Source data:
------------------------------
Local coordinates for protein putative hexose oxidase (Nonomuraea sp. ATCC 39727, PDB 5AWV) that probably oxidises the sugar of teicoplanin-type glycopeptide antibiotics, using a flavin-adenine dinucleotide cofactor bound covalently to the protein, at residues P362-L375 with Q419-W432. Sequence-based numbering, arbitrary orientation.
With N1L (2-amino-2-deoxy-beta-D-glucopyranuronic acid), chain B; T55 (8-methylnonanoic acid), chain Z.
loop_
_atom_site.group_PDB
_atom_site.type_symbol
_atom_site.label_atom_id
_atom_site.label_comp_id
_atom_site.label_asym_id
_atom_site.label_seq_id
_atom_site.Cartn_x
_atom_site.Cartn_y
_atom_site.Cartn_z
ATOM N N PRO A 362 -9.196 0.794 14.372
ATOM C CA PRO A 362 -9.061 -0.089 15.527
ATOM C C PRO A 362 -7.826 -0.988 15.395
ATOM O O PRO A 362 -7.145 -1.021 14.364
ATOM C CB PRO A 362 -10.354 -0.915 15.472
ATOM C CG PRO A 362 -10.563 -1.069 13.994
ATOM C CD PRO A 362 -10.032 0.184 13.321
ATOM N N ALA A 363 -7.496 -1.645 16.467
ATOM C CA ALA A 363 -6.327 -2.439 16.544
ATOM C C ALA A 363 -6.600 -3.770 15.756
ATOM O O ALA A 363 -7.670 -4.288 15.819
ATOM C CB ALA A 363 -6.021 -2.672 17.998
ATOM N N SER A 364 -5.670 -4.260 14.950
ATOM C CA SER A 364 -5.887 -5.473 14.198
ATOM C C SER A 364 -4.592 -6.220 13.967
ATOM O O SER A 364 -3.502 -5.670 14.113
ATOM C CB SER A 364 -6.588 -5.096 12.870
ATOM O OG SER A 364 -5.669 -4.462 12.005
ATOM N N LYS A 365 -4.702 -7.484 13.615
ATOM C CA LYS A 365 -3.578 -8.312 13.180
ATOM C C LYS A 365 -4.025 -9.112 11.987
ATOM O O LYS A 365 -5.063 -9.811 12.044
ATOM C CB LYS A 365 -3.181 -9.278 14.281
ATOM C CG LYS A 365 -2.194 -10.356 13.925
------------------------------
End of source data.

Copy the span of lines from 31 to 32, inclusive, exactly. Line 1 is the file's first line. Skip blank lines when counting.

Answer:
ATOM N N LYS A 365 -4.702 -7.484 13.615
ATOM C CA LYS A 365 -3.578 -8.312 13.180